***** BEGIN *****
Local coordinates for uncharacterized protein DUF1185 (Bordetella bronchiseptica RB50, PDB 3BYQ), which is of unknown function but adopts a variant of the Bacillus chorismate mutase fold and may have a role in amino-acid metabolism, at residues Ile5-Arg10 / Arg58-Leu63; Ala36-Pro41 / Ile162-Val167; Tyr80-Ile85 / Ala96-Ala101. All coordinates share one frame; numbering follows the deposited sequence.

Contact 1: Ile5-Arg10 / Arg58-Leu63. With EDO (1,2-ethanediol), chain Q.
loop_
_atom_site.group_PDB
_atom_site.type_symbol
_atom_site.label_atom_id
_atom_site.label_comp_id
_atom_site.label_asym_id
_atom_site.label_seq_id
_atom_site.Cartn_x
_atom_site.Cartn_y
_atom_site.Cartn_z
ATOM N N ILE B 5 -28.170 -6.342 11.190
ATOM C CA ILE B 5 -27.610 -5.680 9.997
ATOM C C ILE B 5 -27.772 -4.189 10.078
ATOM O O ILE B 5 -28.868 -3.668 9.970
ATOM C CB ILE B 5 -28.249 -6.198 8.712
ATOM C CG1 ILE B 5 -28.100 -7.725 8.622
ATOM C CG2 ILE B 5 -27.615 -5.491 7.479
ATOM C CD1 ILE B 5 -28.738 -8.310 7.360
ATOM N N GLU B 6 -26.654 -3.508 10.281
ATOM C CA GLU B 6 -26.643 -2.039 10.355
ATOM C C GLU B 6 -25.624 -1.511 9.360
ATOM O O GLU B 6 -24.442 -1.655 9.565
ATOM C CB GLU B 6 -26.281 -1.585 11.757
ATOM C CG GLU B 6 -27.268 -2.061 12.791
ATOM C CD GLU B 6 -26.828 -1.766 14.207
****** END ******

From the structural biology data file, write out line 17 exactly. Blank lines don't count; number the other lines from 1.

ATOM C CB ILE B 5 -28.249 -6.198 8.712